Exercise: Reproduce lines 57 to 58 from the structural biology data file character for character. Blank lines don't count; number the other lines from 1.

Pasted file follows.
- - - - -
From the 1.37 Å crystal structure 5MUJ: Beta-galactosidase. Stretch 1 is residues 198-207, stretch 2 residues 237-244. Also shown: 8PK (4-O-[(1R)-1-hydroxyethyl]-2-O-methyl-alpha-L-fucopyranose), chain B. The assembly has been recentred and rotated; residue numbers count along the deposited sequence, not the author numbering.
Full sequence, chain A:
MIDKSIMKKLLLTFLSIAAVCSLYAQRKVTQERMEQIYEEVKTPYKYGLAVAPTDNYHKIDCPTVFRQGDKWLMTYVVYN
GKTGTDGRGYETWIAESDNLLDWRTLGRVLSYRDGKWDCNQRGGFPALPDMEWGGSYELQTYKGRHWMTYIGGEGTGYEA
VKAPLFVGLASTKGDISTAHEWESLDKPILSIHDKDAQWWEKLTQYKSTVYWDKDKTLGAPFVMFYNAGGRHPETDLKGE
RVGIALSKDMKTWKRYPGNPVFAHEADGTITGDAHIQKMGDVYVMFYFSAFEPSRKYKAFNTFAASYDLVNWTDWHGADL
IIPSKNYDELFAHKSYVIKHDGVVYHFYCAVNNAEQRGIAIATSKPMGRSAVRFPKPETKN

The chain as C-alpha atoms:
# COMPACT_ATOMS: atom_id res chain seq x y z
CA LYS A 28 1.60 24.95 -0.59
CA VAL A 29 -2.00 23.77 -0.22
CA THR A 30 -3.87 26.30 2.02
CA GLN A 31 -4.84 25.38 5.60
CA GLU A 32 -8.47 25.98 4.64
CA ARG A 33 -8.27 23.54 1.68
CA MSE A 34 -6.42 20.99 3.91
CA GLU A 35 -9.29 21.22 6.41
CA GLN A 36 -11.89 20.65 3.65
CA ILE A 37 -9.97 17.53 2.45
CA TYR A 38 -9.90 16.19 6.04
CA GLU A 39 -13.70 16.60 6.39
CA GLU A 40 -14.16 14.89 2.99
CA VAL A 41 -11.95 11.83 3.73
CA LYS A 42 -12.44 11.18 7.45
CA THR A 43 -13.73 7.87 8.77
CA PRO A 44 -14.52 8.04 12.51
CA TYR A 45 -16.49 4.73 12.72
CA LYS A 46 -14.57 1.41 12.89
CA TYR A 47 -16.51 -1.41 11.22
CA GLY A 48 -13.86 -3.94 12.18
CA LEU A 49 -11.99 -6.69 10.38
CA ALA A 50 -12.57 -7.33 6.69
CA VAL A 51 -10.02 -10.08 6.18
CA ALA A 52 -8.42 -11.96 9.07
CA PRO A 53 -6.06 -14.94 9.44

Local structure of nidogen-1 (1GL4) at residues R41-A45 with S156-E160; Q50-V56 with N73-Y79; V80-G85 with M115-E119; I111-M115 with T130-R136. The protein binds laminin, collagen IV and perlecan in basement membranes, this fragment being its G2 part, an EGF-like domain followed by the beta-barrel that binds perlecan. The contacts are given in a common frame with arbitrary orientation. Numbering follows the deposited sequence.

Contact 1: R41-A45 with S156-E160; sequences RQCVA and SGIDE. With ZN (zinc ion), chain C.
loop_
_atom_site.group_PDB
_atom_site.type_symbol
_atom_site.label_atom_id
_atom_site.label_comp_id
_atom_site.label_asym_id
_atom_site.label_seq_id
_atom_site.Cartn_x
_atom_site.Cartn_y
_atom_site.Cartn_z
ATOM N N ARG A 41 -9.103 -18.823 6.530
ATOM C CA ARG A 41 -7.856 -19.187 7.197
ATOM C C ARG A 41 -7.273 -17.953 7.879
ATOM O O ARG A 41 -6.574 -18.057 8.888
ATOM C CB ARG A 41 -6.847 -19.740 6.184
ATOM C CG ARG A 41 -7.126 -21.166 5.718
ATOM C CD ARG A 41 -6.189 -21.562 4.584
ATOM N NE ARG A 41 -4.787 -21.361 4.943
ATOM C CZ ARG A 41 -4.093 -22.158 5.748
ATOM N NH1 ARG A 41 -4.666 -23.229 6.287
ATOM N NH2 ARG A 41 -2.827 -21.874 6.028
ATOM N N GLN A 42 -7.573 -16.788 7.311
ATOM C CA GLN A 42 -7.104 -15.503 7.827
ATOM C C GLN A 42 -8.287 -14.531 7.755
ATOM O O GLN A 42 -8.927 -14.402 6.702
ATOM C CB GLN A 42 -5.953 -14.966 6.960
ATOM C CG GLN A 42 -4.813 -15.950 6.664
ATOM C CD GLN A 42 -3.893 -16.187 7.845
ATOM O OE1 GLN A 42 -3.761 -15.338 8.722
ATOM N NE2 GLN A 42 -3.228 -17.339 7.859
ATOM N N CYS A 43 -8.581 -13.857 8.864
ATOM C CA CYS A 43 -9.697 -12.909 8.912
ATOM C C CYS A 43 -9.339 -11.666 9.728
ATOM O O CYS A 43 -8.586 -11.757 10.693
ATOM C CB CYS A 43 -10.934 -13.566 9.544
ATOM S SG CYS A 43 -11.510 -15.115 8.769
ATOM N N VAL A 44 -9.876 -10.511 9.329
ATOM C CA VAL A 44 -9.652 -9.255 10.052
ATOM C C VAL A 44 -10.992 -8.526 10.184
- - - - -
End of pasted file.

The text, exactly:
ATOM N NH1 ARG A 41 -4.666 -23.229 6.287
ATOM N NH2 ARG A 41 -2.827 -21.874 6.028